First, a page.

Courts are often confronted with the pesky problem of enforcing a covenant against competition against non-signatories to a franchise agreement. Few courts have provided guidance on the enforcement of a restrictive covenant against even a family member who colludes with a terminated franchisee to circumvent the post-contract restrictions against competition. Add to this uncertainty the requirement that an arbitration clause cannot be enforced against a non-signatory. Absent perfect drafting, how should a court address an enforcement of a covenant against competition in an arbitration where the party violating the covenant is in collusion with the former franchisee?

A recent federal court decision from Wisconsin suggests that expansive and formal franchise agreements are a necessary evil. At issue in Everett v. Paul Davis Restoration, 2012 U.S. Dist. LEXIS 133682 (E.D. Wis. Sept. 18, 2012), was whether franchise owner Matthew Everett’s wife, Renee Everett, who did not sign the non-competition covenant was nonetheless bound by it. The franchisor argued the wife was equitably estopped from avoiding the covenant because she actively participated in running the franchise. The wife, not surprisingly, argued she was not bound because she never signed the covenant. Although the court initially issued a preliminary injunction compelling the wife to arbitrate her claims, thereby suggesting she was bound, it subsequently reversed itself and vacated the arbitration award enforcing the covenant against her personally.

On competing motions to confirm and vacate the arbitration award, the court ultimately relied upon Second Circuit case law to hold that equitable estoppel was unavailable because the wife did not “directly” benefit from the franchise agreement and was not seeking relief under the franchise agreement. “In order to hold Ms. Everett to a contract she did not sign, PDRI must show that she benefited directly from the contract, not the business that the contract made profitable.” If mere indirect benefit from a franchise, such as profits from the business, could bind a person individually, “PDRI would have no reason to have the owner of the legal entity operating the franchise separately sign the franchise agreement in his individual capacity.” Here, as demonstrated by the fact that the franchisor required the husband to sign individually, the franchisor understood the importance of binding individuals. Having not secured the wife’s promise not to compete, the court permitted her to continue operating the previously franchised business that the husband “sold” to her.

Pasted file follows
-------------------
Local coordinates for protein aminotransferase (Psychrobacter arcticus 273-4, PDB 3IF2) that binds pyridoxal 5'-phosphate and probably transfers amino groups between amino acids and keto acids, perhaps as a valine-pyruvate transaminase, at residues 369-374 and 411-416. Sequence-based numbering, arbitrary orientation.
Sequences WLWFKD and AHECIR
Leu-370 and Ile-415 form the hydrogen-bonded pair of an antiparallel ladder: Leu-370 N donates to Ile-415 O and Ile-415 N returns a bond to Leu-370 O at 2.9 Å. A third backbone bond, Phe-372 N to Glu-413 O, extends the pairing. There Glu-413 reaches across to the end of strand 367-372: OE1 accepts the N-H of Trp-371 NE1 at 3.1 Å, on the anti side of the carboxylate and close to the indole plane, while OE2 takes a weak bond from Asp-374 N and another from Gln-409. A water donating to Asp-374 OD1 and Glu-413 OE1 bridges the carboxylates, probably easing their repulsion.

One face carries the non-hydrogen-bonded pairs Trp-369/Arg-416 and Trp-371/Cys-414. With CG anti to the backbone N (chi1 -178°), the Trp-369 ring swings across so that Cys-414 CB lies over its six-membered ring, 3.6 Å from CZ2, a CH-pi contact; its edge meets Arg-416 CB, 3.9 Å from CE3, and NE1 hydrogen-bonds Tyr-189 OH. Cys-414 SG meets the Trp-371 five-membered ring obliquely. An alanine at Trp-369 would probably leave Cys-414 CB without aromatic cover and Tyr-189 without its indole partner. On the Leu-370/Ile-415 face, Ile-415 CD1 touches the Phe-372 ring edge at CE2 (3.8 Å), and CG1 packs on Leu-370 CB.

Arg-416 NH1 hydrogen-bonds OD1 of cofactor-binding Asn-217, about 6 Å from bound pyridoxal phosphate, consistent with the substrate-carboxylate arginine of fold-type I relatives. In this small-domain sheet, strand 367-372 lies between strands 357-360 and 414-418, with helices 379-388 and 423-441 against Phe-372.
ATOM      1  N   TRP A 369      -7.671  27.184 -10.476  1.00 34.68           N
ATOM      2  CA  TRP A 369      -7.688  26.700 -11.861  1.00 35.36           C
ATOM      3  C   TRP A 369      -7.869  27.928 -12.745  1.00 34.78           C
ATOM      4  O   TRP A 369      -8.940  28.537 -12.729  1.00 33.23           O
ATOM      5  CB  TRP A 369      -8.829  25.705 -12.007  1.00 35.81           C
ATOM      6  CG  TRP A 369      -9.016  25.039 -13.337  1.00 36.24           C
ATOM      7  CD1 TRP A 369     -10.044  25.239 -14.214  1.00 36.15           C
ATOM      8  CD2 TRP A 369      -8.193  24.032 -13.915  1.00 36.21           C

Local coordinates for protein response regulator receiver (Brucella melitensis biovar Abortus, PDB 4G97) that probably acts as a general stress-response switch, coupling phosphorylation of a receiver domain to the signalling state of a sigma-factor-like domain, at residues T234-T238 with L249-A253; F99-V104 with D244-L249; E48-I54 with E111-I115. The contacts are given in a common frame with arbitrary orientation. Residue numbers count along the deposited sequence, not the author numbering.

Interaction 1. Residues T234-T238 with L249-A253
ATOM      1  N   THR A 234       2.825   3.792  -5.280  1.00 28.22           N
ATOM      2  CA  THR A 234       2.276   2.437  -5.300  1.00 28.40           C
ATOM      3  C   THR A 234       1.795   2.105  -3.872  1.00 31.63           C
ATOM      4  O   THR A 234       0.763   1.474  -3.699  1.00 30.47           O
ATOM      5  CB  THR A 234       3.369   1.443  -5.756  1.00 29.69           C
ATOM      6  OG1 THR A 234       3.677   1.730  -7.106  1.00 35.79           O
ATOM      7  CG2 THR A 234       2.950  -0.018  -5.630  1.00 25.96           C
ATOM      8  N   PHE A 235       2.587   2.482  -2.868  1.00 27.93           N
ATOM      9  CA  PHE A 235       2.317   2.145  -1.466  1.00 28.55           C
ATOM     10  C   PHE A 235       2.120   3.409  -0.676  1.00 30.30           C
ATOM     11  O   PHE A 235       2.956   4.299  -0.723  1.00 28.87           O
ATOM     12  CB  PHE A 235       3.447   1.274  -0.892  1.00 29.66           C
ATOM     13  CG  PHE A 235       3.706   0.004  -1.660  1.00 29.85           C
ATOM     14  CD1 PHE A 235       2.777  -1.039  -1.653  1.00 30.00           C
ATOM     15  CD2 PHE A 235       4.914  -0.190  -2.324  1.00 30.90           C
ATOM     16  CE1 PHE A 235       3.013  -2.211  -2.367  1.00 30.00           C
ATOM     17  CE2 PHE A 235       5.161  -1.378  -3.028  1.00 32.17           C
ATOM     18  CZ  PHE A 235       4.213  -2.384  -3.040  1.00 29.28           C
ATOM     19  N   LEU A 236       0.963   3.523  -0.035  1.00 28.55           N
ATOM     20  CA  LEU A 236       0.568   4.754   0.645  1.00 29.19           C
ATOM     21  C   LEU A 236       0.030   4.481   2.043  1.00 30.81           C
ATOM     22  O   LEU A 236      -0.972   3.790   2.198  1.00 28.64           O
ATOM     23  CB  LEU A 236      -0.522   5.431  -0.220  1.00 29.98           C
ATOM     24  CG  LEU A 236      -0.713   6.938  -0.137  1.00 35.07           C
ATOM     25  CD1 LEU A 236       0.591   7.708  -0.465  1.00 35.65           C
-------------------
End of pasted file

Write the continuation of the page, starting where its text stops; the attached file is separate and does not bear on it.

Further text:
The Everett court took a very formalistic view of contractual privity because it considered the award in the context of confirming an arbitration award. In Pennsylvania, for instance, no reported cases address the enforcement of covenants contained in franchise agreements against non-signatories. In one case, Stone v. Stone, 64 Pa. Super Ct. 392 (1916), the court enforced the covenant against the brother of the covenantor because the brother benefited from the actual contract, a fact missing from the Everett case. In a case similar to Everett, however, in Suburban Oil Services v. Parker, 63 D & C 2d. 91 (Luzerne Cty. 1973), a covenant which prohibited the husband to compete in a second business also prohibited the wife who benefited from defiantly establishing the second business.

Perhaps Everett is yet merely another example of the law relying upon technicalities to permit that which the parties probably never intended. Even assuming the outcome is easily avoidable by requiring spouses to personally sign non-competition covenants, what about more distant relatives or undisclosed business partners? What is the consideration for a spouse to sign a restrictive covenant in the inception? Is there any way to truly avoid the Everett outcome?

The franchisor should develop methods and articulate reasons why spouses should sign the post-term activity restrictions and find a method to enforce the covenant. Absent a spouse signing the covenant, the privity requirements in arbitration cases that inhibit enforcement against a non-signatory in an arbitration contest. Perhaps the rule is to exclude enforcement of the covenant in an arbitration because the arbitration remedy is so easily evaded where the violator never agreed to arbitrate the dispute, and let a court fashion an equitable remedy. Careful drafting of a judicious enforcement of the arbitration clause against third parties is probably the best method of extending the covenant against competition to non-signatories.

Craig R. Tractenberg is a partner in the Philadelphia and New York offices of Nixon Peabody and an adjunct professor teaching franchise law at Temple University’s Beasley School of Law.

Gregg Rubenstein is a partner in the Boston office of Nixon Peabody